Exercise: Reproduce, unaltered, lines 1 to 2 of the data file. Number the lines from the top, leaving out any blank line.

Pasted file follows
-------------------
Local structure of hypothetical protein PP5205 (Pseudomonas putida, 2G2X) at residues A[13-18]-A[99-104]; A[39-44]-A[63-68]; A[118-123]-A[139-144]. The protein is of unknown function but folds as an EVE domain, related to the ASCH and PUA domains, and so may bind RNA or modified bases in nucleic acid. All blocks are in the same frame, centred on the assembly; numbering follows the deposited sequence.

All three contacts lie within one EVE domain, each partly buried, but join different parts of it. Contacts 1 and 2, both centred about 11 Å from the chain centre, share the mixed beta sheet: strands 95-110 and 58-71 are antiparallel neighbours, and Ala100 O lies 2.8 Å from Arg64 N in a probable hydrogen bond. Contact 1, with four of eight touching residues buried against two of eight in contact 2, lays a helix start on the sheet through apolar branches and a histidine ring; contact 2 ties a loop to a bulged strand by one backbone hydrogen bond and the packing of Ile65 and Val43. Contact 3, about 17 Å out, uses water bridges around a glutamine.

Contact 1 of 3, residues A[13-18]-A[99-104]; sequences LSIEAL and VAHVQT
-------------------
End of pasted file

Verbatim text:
Local structure of hypothetical protein PP5205 (Pseudomonas putida, 2G2X) at residues A[13-18]-A[99-104]; A[39-44]-A[63-68]; A[118-123]-A[139-144]. The protein is of unknown function but folds as an EVE domain, related to the ASCH and PUA domains, and so may bind RNA or modified bases in nucleic acid. All blocks are in the same frame, centred on the assembly; numbering follows the deposited sequence.

All three contacts lie within one EVE domain, each partly buried, but join different parts of it. Contacts 1 and 2, both centred about 11 Å from the chain centre, share the mixed beta sheet: strands 95-110 and 58-71 are antiparallel neighbours, and Ala100 O lies 2.8 Å from Arg64 N in a probable hydrogen bond. Contact 1, with four of eight touching residues buried against two of eight in contact 2, lays a helix start on the sheet through apolar branches and a histidine ring; contact 2 ties a loop to a bulged strand by one backbone hydrogen bond and the packing of Ile65 and Val43. Contact 3, about 17 Å out, uses water bridges around a glutamine.